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Teachers Union Protests Stalled Negotiations in Sag Harbor

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As the sun receded into the horizon of Sag Harbor Cove, TASH President Eileen Kochanasz climbed up a bench in front of the windmill on Long Wharf. “You have arrived in the land of ‘No’,” warned Kochanasz to the crowd. A group of nearly 600 met in the late afternoon on Long Wharf on Monday afternoon to march in a TASH rally from Main Street to the Pierson High School. Members of TASH donned their grey shirts and were joined by teachers from Lindenhurst to Montauk to protest a recent stalemate in contract negotiations with the Sag Harbor School Board of Education. Negotiations between the two parties begun over twenty months ago. Despite working with a mediator and fact finder, TASH and the board are no closer to a settlement. TASH asserts the board remains unwilling to negotiate or yield their original positions.

“The board said ‘no’ to the fact finder’s report . . . ‘no’ to setting a date for negotiations in the future,” continued Kochanasz, whose words of scorn for the board were met with boos from the crowd. “This is unacceptable.” (The board has since reached out to TASH and suggested three dates to restart the negotiations. Kochanasz confirmed on Wednesday that TASH agreed to meet with the board on either October 30 or November 3.) 

TASH March 10-19-09 Chant HQ

Richard D’Esposito, TASH’s representative from the New York State United Teachers (NYSUT) union, took over the stage and read from a letter penned by NYSUT President Richard Iannuzzi.

“Dear Sisters and Brothers on behalf of the 600,000 [members of NYSUT] . . . Your fight is our fight,” said D’Esposito reading from the letter. D’Esposito explained that he has represented TASH for nearly 17 years. He said he is often asked by reporters if the state of affairs with the Sag Harbor teacher negotiations is unique.

“It is unusual,” D’Esposito remarked to the crowd. “We haven’t concluded negotiations because they have yet to begin . . . True negotiations are a give and take . . . Since 2008, we have seen a presentation [from the board] rather than negotiations.”

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The board was further criticized by D’Esposito for rejecting the recommendations of the fact finder, who predominantly sided with the demands of the teachers, and claimed superintendent Dr. John Gratto discredited the fact finder’s expertise. Previously, school board president Walter Wilcoxen contended the fact finder privately admitted that he wasn’t given enough to conduct his report.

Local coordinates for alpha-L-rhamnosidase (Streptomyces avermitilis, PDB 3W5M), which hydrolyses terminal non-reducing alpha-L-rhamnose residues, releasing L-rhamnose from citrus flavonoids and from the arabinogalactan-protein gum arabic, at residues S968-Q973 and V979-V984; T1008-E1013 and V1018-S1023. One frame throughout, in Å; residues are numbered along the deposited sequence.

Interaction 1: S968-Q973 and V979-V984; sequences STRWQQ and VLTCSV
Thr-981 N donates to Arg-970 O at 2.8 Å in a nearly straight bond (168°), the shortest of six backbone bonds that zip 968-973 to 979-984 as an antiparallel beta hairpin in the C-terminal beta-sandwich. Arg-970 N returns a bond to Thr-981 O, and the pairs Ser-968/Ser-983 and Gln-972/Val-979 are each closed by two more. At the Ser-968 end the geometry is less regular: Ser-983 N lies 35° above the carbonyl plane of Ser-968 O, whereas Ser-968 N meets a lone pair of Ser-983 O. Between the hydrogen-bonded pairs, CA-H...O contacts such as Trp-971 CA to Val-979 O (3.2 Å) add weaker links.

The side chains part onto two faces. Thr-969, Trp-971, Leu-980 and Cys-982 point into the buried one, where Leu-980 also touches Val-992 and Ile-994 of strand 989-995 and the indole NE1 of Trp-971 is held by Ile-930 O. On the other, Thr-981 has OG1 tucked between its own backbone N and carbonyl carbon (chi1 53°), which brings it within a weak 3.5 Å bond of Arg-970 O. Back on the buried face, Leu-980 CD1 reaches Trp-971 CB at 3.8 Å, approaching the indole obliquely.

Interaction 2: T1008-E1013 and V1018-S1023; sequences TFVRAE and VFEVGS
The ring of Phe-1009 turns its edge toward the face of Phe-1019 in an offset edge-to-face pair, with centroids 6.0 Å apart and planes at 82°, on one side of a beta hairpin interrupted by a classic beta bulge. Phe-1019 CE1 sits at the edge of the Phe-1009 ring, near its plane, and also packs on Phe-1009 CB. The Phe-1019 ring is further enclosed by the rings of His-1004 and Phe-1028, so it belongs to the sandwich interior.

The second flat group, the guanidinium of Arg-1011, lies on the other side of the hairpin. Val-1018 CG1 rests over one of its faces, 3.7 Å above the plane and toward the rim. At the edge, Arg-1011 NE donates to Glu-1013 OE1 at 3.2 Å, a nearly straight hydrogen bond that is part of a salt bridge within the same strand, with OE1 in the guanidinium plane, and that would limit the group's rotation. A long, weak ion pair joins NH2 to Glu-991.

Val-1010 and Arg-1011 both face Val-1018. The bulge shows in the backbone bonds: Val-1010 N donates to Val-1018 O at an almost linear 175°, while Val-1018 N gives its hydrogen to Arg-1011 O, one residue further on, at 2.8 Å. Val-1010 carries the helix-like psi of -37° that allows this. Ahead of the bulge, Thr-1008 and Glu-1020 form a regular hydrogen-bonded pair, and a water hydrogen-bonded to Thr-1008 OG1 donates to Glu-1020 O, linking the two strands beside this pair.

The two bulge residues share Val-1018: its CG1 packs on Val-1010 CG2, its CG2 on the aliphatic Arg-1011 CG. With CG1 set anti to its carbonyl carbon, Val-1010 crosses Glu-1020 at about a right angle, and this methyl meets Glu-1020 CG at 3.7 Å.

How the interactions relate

“That is patently untrue,” stated D’Esposito in a later interview as the wind off the bay waters whipped at his gray hair. The fact finder had around three days to review TASH and the board’s documentation and render a verdict on a settlement.

Once D’Esposito yielded the microphone to Kochanasz, she had a NYSUT representative point the way the group would take. With posters hoisted in the air, they traveled across the bridge, past La Superica, up Main Street, crossed the street at the Civil War Memorial, trekked down the other side of the sidewalk back to the Wharf and marched up to the Pierson High School campus as onlookers watched while eating dinner in restaurants or opening their cars.

At the school, TASH held a candlelight vigil which was cut short by freezing temperatures. The cold, however, failed to cool the teacher’s simmering resentments. During the board of education meeting held that evening, emotions were running high. Parents and teachers were strongly displeased that the board hasn’t solidified a date to begin negotiating again.

Wilcoxen argued that the board is still expanding the issues surrounding their position. Arranging a time for negotiations, he said, would have to be vetted with both the school’s representative and attorney, Tom Volz, and TASH’s representative, D’Esposito. He seemed certain that the two parties would negotiate in the near future.

Teacher Doug Alnwick remarked that he didn’t find the board to be unreasonable, but said he felt “disrespected” by the negotiation process.

“I applaud [the board] for wanting to investigate the process … but to do it now is like trying different recipes when your guests are already seated,” added teacher Michelle Grant, who added she was forced to take on a second job cleaning pools to pay off her student loans in excess of $120,000. Other’s comments took on a more personal note.

“You are beating me down,” stated guidance counselor Linda Aydinian.

According to teachers from other Suffolk County school districts, strained and long negotiations might become more commonplace as the economy remains depressed. Wayne Kubacki, a teacher with BOCES who stood on the grassy knoll of the Long Wharf, said this is the fifth rally he has attended in the last two years.

“They are becoming more of the norm because of the economic situation,” theorized Kubacki. Tom Franz, a teacher in the Eastport School District, reported that his last two contracts each took more than two years to negotiate.

D’Esposito shrugged off this claim and said he successfully negotiated contracts with larger school districts at the height of the economic melt down.

“In some places they recognize the tough times, but they also recognize fair trading,” added D’Esposito.

Kochanasz was “heart warmed” by the display of support on Monday but remained weary of the potential to negotiate with the school in the near future.

“I want to be more hopeful,” said Kochanasz. “[But] I am still reserving my excitement.”